Remembering Raymond Tomlinson: Email Trailblazer

Raymond Tomlinson is noted for establishing person-to-person email as we know it. He was the one that allowed people to send emails to users on other computers by choosing the @ symbol. He considered an obscure keyboard character — the @ symbol —  to separate usernames from email hosts. Tomlinson came up with the idea while working for Bolt Beranek and Newman, the software company that developed the Internet precursor ARPANET, in 1971. He passed away died Saturday at age 74.

Tomlinson said in a 2012 profile in Wired, said “I looked at the keyboard, and I thought: ‘What can I choose here that won’t be confused with a username? They were all test messages, and whatever came to hand as I put my fingers on the keyboard is what I would send.”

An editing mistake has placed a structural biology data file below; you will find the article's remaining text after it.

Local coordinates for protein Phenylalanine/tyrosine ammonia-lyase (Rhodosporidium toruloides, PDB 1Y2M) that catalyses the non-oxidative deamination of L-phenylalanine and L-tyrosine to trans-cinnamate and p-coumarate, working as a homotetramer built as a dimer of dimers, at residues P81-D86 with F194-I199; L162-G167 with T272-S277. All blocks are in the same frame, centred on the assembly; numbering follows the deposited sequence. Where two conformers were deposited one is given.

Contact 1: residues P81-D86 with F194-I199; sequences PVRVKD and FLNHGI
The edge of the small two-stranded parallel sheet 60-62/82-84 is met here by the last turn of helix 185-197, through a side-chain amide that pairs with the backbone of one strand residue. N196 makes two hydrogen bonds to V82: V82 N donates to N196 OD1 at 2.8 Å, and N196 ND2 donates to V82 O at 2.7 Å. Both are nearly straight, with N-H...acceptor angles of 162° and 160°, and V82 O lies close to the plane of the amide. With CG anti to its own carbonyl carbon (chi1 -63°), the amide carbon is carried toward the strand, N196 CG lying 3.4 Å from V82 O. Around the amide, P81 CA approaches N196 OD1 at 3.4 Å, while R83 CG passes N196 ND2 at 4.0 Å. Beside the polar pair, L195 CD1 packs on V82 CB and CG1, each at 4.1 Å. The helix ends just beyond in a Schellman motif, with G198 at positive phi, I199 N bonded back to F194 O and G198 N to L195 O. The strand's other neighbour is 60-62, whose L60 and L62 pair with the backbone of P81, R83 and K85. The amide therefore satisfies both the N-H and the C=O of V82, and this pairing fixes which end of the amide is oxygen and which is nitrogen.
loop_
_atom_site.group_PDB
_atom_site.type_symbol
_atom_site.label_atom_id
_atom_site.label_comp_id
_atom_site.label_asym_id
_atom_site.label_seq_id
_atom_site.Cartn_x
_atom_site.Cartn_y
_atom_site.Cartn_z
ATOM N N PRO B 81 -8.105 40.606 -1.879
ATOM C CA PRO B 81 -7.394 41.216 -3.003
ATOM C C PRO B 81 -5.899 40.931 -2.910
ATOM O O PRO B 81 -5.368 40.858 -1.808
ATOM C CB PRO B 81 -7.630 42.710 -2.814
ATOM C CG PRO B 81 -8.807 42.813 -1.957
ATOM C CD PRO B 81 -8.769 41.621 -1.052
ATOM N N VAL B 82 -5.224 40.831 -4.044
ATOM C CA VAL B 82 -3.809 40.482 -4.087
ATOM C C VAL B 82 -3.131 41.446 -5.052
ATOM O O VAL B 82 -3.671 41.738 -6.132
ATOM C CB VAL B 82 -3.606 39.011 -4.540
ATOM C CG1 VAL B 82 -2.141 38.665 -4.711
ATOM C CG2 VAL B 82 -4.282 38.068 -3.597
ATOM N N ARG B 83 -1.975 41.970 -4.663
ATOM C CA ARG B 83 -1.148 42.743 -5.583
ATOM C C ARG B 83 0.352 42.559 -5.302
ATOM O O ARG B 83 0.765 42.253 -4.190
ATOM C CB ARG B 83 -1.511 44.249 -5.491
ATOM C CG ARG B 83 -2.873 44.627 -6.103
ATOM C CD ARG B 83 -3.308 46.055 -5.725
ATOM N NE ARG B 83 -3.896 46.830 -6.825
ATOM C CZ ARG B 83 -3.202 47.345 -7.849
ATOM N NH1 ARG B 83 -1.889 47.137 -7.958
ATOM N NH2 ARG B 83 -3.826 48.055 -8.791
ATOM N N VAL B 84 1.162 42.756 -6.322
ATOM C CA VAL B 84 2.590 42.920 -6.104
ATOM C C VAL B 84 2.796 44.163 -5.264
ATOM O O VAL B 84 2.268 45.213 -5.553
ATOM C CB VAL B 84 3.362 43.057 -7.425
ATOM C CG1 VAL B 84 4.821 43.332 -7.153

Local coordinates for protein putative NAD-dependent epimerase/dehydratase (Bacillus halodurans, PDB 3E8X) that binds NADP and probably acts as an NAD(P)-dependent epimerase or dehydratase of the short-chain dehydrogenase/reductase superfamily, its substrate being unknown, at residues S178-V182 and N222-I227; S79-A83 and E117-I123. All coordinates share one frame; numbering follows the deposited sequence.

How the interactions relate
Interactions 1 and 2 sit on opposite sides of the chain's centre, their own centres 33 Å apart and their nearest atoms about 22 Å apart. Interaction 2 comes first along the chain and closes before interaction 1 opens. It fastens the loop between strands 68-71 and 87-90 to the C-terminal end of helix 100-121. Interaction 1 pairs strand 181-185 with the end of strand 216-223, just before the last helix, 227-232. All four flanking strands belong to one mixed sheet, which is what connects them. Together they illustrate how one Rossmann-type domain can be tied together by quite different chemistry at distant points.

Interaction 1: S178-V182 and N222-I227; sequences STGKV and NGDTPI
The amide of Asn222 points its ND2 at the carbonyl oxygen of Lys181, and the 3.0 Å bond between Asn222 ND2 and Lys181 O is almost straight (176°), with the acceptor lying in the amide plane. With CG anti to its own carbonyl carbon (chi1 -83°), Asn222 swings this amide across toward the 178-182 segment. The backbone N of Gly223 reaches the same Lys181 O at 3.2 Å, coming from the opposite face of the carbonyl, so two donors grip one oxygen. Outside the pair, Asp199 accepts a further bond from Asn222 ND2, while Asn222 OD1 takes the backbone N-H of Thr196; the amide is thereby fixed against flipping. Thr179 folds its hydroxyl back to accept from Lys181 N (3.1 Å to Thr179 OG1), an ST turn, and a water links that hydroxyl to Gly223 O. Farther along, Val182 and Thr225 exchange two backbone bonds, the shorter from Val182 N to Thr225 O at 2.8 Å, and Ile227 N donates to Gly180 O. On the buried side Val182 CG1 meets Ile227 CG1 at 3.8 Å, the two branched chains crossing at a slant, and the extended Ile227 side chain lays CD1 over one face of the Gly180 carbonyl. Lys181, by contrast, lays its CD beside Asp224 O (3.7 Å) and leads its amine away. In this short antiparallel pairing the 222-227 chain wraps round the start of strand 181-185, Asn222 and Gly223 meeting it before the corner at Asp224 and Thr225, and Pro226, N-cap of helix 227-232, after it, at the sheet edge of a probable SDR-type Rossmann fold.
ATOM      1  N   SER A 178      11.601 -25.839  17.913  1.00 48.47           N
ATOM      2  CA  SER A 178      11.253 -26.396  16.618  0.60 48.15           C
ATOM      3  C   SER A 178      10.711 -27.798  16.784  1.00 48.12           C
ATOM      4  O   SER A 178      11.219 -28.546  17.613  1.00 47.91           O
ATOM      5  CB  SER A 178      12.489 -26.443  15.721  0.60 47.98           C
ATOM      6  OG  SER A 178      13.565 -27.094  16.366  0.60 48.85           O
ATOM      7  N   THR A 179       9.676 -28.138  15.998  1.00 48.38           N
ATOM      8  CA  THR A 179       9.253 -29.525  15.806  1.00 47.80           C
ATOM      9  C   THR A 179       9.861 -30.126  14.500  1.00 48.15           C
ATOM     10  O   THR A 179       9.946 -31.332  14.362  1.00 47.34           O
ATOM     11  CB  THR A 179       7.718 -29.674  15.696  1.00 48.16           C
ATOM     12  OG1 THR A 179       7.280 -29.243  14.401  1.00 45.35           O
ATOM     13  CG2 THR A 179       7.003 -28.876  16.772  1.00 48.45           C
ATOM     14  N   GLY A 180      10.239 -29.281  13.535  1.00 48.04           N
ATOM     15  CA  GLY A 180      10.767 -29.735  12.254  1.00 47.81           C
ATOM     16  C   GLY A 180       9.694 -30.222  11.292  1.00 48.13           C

The innovation earned him a place in the Internet Hall of Fame earlier in 2012.The Hall of Fame wrote when he was inducted, “Tomlinson’s email program brought about a complete revolution, fundamentally changing the way people communicate, including the way businesses, from huge corporations to tiny mom-and-pop shops, operate and the way millions of people shop, bank, and keep in touch with friends and family, whether they are across town or across oceans.”

There have been many articles on email is dead. But from my experience, most people in corporate America still use email. Today, tens of millions of email-enabled devices are in use every day. Email remains the most popular application, with over a billion and a half users spanning the globe and communicating across the traditional barriers of time and space.

What’s your thoughts on email? Is it hear to stay or not?

@DrNatalie Petouhoff, VP and Principal Analyst, Constellation Research
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